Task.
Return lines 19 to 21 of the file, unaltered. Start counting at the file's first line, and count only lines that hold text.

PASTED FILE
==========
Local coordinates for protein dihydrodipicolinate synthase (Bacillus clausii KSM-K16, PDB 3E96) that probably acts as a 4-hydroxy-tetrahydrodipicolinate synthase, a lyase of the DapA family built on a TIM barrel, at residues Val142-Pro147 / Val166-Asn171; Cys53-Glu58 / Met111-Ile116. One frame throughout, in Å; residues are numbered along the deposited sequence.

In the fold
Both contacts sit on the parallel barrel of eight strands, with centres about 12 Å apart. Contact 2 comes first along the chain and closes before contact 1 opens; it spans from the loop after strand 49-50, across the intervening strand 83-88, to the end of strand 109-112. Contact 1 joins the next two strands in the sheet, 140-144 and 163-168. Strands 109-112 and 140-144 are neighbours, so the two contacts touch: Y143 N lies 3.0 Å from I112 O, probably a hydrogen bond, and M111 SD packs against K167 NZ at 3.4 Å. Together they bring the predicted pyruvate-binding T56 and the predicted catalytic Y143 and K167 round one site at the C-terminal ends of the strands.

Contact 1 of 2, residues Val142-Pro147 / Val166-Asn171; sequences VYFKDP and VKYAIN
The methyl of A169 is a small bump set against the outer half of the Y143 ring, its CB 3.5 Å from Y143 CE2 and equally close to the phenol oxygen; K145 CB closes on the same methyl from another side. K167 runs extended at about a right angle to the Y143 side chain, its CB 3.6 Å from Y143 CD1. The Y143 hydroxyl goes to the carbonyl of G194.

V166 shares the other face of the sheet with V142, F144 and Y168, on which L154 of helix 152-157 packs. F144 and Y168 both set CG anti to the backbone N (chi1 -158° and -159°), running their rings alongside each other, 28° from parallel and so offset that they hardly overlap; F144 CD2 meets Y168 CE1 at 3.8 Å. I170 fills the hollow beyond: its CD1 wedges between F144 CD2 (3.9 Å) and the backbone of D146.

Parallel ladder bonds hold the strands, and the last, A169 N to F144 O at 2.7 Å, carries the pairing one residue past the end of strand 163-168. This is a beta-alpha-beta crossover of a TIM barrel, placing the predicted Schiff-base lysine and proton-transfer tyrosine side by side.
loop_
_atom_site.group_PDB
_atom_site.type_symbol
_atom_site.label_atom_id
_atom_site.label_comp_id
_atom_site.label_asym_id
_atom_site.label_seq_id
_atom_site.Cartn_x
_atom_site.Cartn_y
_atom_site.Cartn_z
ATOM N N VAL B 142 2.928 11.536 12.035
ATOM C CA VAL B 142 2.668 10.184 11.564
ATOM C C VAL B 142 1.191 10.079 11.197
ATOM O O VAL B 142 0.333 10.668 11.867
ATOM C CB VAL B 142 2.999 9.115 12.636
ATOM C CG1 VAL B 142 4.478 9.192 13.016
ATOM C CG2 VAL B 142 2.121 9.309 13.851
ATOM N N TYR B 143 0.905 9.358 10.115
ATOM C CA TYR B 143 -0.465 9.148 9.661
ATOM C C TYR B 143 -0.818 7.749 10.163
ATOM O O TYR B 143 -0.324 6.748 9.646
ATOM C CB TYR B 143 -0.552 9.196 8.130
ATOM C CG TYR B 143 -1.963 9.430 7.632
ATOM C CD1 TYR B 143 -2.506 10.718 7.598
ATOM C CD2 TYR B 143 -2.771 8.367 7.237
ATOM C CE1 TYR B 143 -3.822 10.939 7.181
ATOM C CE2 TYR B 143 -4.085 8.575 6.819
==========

ATOM C CA VAL B 142 2.668 10.184 11.564
ATOM C C VAL B 142 1.191 10.079 11.197
ATOM O O VAL B 142 0.333 10.668 11.867